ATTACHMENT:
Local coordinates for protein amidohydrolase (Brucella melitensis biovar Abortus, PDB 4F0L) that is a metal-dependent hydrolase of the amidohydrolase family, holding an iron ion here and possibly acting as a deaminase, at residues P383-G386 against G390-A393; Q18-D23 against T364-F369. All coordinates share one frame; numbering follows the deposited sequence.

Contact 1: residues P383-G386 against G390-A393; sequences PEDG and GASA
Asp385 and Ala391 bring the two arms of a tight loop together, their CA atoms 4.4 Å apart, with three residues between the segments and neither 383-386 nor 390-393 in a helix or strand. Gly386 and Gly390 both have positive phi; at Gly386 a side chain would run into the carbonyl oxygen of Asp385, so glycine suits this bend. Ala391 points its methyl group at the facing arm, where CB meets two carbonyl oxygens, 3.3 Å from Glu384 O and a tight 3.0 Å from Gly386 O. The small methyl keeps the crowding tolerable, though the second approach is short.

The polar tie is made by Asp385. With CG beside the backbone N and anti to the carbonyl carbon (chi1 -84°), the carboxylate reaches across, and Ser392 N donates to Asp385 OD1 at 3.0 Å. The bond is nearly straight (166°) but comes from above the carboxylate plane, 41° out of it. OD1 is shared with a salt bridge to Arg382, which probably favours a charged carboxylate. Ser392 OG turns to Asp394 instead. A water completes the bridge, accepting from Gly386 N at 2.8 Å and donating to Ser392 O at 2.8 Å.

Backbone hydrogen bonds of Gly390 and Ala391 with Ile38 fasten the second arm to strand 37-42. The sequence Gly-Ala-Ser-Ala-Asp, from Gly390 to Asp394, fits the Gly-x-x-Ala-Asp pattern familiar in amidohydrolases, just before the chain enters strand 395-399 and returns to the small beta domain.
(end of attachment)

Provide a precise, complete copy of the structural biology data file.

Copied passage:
Local coordinates for protein amidohydrolase (Brucella melitensis biovar Abortus, PDB 4F0L) that is a metal-dependent hydrolase of the amidohydrolase family, holding an iron ion here and possibly acting as a deaminase, at residues P383-G386 against G390-A393; Q18-D23 against T364-F369. All coordinates share one frame; numbering follows the deposited sequence.

Contact 1: residues P383-G386 against G390-A393; sequences PEDG and GASA
Asp385 and Ala391 bring the two arms of a tight loop together, their CA atoms 4.4 Å apart, with three residues between the segments and neither 383-386 nor 390-393 in a helix or strand. Gly386 and Gly390 both have positive phi; at Gly386 a side chain would run into the carbonyl oxygen of Asp385, so glycine suits this bend. Ala391 points its methyl group at the facing arm, where CB meets two carbonyl oxygens, 3.3 Å from Glu384 O and a tight 3.0 Å from Gly386 O. The small methyl keeps the crowding tolerable, though the second approach is short.

The polar tie is made by Asp385. With CG beside the backbone N and anti to the carbonyl carbon (chi1 -84°), the carboxylate reaches across, and Ser392 N donates to Asp385 OD1 at 3.0 Å. The bond is nearly straight (166°) but comes from above the carboxylate plane, 41° out of it. OD1 is shared with a salt bridge to Arg382, which probably favours a charged carboxylate. Ser392 OG turns to Asp394 instead. A water completes the bridge, accepting from Gly386 N at 2.8 Å and donating to Ser392 O at 2.8 Å.

Backbone hydrogen bonds of Gly390 and Ala391 with Ile38 fasten the second arm to strand 37-42. The sequence Gly-Ala-Ser-Ala-Asp, from Gly390 to Asp394, fits the Gly-x-x-Ala-Asp pattern familiar in amidohydrolases, just before the chain enters strand 395-399 and returns to the small beta domain.